I tell you, the appeal of exclusivity is so strong. It is so easy (for me, a middle-class white guy) to slide into a place of privilege, reserved for myself, separated from what is uncomfortable, and from the suffering of others.
Last week I had the amazing opportunity of going on a father & son vacation (while my wife and daughter did their own thing). First, I realize it is an enormous privilege to: a) have a child, and a healthy one; b) have a job which gives me vacation days; and c) be able to book and take a vacation. And the privileges pile up from there: we flew from Vancouver to Calgary (thanks to my loving parents who generously paid for our flights), enjoying the privilege of modern flight. And on top of that, due to a mix-up, we were bumped up to executive class! We then got to spend a few days skiing together (a ridiculously expensive sport). . . Privileges galore.
I fully realize that I live a life of privilege, one I don't deserve more than anyone else.
As I sat in that plane in executive class, watching all the "commoners" file past me to their economy seats behind that thick dividing curtain, I could not help but feel aware of the inequalities in my day-to-day world. That said, while sipping my free beverage and being pampered by the flight attendants, I was also gripped by the realization that I loved it. I would love to travel and fly executive class regularly. Yes, I would love to feel that important and comfortable all the time.
Thinking on this, I was struck by a larger realization, that if I did live like this all the time, it would be so easy (and in some ways, so nice) to lose touch completely with the realities and suffering of those behind the dividing curtain (and beyond. . . indeed, many people at Mosaic could not even dream of flying).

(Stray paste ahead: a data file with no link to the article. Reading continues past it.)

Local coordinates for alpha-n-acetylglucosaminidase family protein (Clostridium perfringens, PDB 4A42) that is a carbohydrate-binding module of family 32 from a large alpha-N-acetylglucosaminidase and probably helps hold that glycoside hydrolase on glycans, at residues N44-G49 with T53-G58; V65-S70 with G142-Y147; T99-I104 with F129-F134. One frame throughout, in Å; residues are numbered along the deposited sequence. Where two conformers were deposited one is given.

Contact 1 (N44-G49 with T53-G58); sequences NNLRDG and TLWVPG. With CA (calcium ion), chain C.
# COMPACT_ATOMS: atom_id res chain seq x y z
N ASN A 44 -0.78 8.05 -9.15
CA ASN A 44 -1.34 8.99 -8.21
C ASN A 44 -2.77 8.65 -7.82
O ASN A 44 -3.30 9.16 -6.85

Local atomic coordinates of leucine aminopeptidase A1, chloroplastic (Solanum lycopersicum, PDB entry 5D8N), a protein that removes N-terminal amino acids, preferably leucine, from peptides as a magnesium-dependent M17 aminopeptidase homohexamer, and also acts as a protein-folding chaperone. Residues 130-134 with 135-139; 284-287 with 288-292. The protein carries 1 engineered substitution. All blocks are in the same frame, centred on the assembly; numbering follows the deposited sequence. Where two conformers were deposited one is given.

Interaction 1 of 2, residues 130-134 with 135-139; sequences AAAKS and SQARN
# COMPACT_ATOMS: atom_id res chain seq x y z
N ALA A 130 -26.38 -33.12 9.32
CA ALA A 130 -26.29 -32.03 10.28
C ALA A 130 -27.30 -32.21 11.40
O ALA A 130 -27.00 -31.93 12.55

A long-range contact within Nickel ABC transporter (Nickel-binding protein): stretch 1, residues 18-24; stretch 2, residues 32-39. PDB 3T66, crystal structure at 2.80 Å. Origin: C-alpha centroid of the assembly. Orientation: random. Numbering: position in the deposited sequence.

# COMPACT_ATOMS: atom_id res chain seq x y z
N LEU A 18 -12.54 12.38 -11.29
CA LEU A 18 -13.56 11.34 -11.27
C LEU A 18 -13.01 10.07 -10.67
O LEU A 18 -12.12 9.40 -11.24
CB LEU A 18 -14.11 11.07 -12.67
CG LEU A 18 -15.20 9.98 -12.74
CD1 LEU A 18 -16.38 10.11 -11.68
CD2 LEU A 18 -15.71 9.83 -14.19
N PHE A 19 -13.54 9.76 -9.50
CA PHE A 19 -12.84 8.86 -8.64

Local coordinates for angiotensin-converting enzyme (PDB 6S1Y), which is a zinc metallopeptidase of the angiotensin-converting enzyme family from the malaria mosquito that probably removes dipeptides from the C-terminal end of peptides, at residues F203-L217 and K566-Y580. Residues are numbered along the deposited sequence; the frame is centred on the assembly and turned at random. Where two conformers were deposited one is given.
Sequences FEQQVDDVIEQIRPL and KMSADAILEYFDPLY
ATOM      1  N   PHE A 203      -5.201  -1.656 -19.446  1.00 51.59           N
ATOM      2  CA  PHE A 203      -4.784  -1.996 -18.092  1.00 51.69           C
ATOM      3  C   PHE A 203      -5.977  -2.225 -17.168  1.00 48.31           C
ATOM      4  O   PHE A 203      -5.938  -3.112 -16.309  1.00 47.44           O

That curtain, what it represents, is the problem – whether it be in an airplane, a neighbourhood or countless other contexts. This class-separating, view-blocking thing we've drawn tight is the reason for so much inequality and needless suffering in the world. It is both the cause and the result of so much injustice.
As soon as we, the privileged, allow ourselves to be consciously separated from those behind/beyond the curtain, we lose touch with reality, pain and need. And just as soon do we find ourselves fortifying what divides us from all this by accumulating and consuming (the verbs of privilege) without thought or pause.
However, if we move with intent into relationships with the otherwise unseen, if we enter into spaces and places where inequality and injustice are experienced, seen and challenged, then we can be disentangled and freed from what binds everyone. If we move into Christ-led connection with and regard of others, we can no longer sit back and allow people to live in need while we live in excess.
Curtains separate people from people. Curtains of fear and self-protection, curtains of superiority and condescension, curtains of complacency. When we don't see suffering, we don't seek to make things different (if things are working for us, what needs changing?). . . The fact is, when we aren't in touch with suffering (our own or others), then we aren't in touch with Jesus, the despised and rejected, a man of sorrows who spoke for those suffering, and who suffered.
It's Good Friday. Today we remember a savior who gave up the highest privilege of all in order to experience the worst suffering, bearing ours, identifying with us completely, so that, through his death, we may know life and be changed. This death literally tore the ultimate curtain of separation apart, forever. Let us follow him in this, to the cross, crossing all separations, into relationship with God and into life as it is meant to be lived.